Quickly becoming an old cliché, recent changes in technology have presented novel questions in evidentiary law. The most recent in Pennsylvania being the use of chain emails and the attorney-client privilege.
In Rhoads Industries v. Building Materials Corp. of America, 254 F.R.D. 238 (E.D.Pa. 2008), the U.S. District Court for the Eastern District of Pennsylvania analyzed the extent to which communications may be withheld, and the proper way to assert the privilege, in situations involving email strings where some messages in the string contain communications with counsel and some do not. The court explained, subject to other prerequisites for the application of the privilege:
1. Where an email string eventually sent to an attorney was initiated to gather facts for the purpose of obtaining legal advice, the email string is the modern-day equivalent of a face-to-face meeting with an attorney, such that all communications on the string, and not merely the communications with the attorney, can be withheld as privileged;
2. In such a situation, all such communications must be logged separately on a privilege log, although the separate log entries need not disclose that the communications were forwarded to an attorney; and
3. These principles do not apply where messages in the email chain are subsequently altered.
This legally generous ruling is most likely the result of Pennsylvania’s application of the Attorney-Client Privilege law in the context of corporations. When the client is a corporation, the privilege extends generally to communications between its attorney (including both in-house and outside counsel) and agents or employees authorized to act on the corporation’s behalf. As to non-attorney corporate employees, communications retain their privileged status only if the information is communicated on a need-to-know basis.
A recent article in the Legal Intelligencer, available here, explained:
The Rhoads court noted that the end result of an email string seeking legal advice is similar to a face-to-face meeting in a conference room between an attorney and a client. With the modern-day innovation of email, persons working in different locations can communicate for the purpose of obtaining legal advice, and not all of those communications will be direct communications with attorneys. Often, after all of the facts are discussed among executives, the string will be sent to an attorney for legal advice. Other times, an attorney is included and copied in on the string earlier in the electronic conversation. Thus, as a general matter, if the purpose of an email string is to gather facts and communicate those facts to the attorney for legal advice, the email communications serve as the functional equivalent of a face-to-face meeting, and although the facts contained in the emails are discoverable, all of the messages, not only the compilation of messages sent to the attorney, are privileged.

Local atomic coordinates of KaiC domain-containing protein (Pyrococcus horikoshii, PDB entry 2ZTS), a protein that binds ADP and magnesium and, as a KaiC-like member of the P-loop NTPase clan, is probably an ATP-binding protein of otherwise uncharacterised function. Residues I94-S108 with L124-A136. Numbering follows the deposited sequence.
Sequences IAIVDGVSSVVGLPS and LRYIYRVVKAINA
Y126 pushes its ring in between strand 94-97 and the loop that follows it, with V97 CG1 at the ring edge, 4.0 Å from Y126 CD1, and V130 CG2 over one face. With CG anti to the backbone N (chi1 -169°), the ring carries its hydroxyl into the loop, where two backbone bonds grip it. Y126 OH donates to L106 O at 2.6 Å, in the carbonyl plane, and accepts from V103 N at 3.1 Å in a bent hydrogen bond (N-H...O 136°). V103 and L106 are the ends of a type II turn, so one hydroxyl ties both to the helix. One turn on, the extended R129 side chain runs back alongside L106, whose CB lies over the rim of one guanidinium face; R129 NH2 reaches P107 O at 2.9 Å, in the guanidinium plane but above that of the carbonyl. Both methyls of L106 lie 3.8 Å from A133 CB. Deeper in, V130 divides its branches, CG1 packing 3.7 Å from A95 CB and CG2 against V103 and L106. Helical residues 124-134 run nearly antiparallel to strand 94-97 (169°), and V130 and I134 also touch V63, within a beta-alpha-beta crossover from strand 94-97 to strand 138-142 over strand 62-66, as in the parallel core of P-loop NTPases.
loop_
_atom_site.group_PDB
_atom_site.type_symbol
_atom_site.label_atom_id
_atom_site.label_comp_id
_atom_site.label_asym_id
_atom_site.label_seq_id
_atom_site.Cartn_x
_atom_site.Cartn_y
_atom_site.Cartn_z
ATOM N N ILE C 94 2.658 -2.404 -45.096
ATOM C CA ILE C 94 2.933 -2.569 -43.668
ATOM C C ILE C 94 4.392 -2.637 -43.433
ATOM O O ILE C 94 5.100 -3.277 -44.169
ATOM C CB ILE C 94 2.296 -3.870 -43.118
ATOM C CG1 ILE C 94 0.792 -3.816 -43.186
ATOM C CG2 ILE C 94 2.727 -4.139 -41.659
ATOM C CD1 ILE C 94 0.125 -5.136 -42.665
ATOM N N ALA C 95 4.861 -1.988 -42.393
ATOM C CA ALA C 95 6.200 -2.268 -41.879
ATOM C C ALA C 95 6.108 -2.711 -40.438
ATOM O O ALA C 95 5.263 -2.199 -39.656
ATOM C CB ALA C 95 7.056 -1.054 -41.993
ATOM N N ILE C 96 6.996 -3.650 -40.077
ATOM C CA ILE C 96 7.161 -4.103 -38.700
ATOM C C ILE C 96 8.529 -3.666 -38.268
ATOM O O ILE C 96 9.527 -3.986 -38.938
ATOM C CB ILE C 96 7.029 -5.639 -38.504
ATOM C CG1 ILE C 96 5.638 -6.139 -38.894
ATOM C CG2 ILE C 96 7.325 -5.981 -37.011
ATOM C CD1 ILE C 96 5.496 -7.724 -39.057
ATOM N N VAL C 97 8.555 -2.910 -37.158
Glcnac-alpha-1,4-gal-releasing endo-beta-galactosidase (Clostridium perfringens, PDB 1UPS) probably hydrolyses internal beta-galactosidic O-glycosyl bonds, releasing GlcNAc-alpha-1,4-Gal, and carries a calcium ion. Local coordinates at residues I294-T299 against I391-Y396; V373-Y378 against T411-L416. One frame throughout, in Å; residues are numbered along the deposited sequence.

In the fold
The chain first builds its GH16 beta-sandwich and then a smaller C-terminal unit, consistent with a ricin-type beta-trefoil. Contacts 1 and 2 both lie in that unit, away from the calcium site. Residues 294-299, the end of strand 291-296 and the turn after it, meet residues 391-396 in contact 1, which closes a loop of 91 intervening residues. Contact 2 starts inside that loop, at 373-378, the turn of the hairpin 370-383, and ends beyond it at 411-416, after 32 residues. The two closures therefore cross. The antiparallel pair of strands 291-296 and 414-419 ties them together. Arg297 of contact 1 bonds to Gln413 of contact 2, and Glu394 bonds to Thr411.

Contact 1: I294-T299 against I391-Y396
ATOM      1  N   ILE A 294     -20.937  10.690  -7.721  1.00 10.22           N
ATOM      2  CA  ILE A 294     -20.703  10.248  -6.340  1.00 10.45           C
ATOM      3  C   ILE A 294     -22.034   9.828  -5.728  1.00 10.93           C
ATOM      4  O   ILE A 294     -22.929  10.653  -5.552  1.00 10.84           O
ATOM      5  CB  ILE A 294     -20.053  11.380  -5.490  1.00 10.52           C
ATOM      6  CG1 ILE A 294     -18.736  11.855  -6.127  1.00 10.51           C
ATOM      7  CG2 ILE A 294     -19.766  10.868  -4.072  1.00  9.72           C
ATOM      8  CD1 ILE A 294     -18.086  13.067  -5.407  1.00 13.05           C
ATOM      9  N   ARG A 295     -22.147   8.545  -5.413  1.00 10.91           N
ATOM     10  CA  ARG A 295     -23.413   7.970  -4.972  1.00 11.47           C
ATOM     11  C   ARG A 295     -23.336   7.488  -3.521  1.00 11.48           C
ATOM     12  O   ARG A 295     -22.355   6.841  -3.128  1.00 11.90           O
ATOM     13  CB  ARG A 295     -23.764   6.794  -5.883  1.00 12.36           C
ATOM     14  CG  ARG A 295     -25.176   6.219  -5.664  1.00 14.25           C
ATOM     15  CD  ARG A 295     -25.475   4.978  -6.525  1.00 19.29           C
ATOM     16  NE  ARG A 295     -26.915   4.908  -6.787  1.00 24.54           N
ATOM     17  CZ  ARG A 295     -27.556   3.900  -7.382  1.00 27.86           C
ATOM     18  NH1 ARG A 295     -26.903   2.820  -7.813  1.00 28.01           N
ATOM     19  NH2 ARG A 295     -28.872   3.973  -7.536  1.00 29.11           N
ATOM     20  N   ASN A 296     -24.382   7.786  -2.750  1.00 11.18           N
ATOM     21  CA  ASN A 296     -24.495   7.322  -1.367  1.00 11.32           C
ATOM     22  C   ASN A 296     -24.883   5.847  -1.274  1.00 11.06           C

The Rhoads decision is an example of one court’s application of the existing law governing attorney-client privilege to the evolving world of e-communication and e-discovery. As the law continues to develop in this area, companies should evaluate whether there are changes in their “style” of dealing with internal electronic communications that would tend to increase or decrease the confidentiality of privileged communications, based upon the reasoning of Rhoads. Issues such as how to address explicit direction not to share certain information, could turn the issue on it’s head. By having a policy in place, a corporation will be best prepared to garner the most protection possible.
42 Pa.C.S. §5928, states: “In a civil matter counsel shall not be competent or permitted to testify to confidential communications made to him by his client, nor shall the client be compelled to disclose the same, unless in either case this privilege is waived upon the trial by the client.”
The presence of a third party during attorney-client communications will generally negate the privilege. However, communications with a subordinate such as a paralegal are generally protected if the subordinate is acting as the agent of the attorney. Likewise, the presence of a third party such as a consultant does not destroy the privilege where that party possesses a commonality of interest with the client.